Nick Sharp, who owns three restaurants, said of the mayor's latest closure order: "It's moronic. It's idiotic. It doesn't make any sense.'
The owners say they have complied with previous dictates limiting them to 50 percent indoor capacity, hand washing and masks on servers, but were still ordered to close. If such measures are supposed to protect people from getting the virus, why does Mayor Gimenez now deem them insufficient? It makes one wonder if the "experts' and politicians can be fully trusted.
Mitchell Sanchez, co-owner of Latin House, told station WSVN, "It was a decision that was made in haste, definitely with no science backing it.' The owners are also angry that Gimenez's decision was made without consulting other area mayors, some of whom oppose his edict.
After the protest, Gimenez partially reversed himself, saying outside dining, as well as takeout, would be "allowed,' which underscores for many the arbitrariness of it all. Outside dining is also problematic due to Miami's sometimes heavy summer thunderstorms.
In an email to Mayor Gimenez he shared with me, Nick Sharp said: "We demand that our elected officials show specific data on how indoor dining rooms are responsible for the spikes (in COVID-19 cases). Without this data, we insist that restaurant dining rooms re-open, countywide, immediately.'
Some restaurants in South Florida are permanently closed and employees lost their jobs after the last shutdown. Owners still in business believe many of them will not survive the current closure, causing additional job losses, along with severe impacts on supply chain food distributors, the local economy and state taxes.
In a phone interview, I asked Sharp how long his restaurants could survive this latest closure. "Maybe one month,' he replied. He said 25 other mayors in the region oppose Gimenez's directive and that Gimenez "never consulted with anyone.'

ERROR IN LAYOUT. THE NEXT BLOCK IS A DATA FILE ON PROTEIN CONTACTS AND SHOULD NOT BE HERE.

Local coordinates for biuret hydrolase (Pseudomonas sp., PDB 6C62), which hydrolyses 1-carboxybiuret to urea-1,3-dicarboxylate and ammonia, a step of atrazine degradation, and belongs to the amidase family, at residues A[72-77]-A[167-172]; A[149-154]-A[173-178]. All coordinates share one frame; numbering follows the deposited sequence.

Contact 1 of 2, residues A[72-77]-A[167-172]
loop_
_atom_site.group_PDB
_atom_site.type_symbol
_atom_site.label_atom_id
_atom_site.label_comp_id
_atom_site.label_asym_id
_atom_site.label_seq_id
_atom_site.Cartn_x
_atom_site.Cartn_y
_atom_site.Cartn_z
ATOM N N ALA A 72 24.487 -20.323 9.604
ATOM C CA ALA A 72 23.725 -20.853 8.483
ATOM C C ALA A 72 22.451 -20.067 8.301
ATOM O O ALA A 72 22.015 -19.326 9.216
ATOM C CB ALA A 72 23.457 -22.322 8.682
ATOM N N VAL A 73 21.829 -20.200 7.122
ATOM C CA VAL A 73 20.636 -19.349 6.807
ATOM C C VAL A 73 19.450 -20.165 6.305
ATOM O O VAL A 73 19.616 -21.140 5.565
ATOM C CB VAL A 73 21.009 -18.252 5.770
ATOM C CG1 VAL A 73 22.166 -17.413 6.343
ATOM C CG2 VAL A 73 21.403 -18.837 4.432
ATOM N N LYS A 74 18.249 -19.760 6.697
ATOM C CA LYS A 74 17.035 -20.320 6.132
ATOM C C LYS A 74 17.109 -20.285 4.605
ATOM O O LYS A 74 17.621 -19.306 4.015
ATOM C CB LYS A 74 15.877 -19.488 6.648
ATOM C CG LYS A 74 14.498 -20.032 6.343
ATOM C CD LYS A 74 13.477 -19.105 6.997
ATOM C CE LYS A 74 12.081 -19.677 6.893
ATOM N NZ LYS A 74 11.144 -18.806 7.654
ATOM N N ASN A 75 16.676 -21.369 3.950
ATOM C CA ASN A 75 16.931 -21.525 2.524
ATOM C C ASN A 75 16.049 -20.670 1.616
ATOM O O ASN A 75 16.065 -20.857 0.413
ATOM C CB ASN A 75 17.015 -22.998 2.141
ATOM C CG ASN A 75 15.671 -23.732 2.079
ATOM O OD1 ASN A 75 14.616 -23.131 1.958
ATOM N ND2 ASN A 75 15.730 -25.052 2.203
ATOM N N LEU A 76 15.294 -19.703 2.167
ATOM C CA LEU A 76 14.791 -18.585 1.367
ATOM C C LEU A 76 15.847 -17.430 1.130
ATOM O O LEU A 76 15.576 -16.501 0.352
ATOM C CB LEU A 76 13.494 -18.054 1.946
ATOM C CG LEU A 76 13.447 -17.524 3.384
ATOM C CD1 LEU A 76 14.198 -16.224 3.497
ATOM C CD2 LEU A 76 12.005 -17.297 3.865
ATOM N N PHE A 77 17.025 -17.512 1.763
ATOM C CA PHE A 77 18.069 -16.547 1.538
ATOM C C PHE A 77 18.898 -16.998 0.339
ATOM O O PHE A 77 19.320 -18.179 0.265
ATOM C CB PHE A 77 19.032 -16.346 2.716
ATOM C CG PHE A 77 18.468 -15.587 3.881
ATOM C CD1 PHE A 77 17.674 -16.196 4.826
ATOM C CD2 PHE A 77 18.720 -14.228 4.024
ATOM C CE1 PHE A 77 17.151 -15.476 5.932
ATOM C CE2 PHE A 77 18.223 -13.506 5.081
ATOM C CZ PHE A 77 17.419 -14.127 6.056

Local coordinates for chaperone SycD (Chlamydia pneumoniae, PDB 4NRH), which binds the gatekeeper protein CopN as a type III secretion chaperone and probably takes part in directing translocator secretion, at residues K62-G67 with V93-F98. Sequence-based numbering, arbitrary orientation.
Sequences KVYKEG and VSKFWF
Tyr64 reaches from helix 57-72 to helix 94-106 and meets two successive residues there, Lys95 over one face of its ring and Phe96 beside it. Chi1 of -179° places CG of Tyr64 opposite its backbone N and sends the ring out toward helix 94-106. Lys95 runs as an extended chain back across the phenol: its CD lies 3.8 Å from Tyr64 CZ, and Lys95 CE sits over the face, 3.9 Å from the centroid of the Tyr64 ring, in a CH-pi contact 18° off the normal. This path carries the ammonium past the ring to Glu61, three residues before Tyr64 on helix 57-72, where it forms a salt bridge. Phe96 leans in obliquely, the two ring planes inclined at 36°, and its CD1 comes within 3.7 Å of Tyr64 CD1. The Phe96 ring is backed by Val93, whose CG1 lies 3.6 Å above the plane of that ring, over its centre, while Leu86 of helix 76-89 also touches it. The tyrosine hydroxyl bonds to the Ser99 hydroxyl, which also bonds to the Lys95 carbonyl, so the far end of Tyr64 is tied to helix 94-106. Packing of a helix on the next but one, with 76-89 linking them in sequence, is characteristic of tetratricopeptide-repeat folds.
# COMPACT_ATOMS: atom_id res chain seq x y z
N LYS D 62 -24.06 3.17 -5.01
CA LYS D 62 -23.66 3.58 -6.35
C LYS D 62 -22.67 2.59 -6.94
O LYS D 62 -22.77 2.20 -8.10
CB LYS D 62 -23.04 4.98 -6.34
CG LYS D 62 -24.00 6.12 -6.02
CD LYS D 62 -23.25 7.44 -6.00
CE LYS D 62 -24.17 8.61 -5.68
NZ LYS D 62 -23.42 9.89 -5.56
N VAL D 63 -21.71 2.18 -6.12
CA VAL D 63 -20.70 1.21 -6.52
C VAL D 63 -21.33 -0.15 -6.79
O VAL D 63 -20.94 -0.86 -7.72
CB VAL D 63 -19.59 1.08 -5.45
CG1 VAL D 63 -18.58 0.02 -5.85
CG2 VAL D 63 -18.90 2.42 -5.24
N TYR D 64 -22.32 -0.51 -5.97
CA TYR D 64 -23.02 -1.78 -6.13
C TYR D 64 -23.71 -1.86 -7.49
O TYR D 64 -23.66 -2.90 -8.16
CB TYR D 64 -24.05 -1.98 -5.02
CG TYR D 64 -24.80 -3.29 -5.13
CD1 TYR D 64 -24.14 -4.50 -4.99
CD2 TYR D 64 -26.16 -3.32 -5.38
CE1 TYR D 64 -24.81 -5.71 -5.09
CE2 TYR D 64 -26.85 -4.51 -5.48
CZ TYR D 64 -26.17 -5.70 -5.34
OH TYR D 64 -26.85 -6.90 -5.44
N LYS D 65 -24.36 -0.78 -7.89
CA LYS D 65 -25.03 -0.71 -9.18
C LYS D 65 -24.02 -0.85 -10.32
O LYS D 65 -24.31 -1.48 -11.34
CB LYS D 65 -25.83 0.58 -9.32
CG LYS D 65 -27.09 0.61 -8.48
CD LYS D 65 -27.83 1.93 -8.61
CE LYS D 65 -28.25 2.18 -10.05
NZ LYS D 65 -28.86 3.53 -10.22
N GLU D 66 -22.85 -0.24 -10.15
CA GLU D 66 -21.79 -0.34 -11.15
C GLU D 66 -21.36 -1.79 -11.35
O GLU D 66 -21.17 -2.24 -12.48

Sharp was just getting started: "(Mayor Gimenez) gives no solution to reducing the positivity rate, other than ‘public responsibility.' That's the only solution he offers. That's what we have now, and it isn't working.'
It is unfair to single out a single and prosperous industry for special treatment, especially when there is no scientific consensus or reason for doing so.
Sen. Rand Paul (R-KY), an eye doctor who contracted COVID-19 in March and recovered after self-quarantining, recently said at a Senate hearing: "It is a fatal conceit to believe any one person or small group of people has the knowledge necessary to direct an economy or dictate public health behavior. I think government health experts during this pandemic need to show caution in their prognostications. It's important to realize that if society meekly submits to an expert, and that expert is wrong, a great deal of harm may occur . . . when we allow one man's policy or one group of small men or women to be foisted on an entire nation.'
That is a good model, not only for Miami-Dade County, but also for the rest of Florida and the nation. One size doesn't fit all, and neither should the opinions of a few "experts' dictate to everyone, especially when other scientists and political leaders have differing opinions. The economy and health of the country are at stake and decisions made now could harm or help America for decades.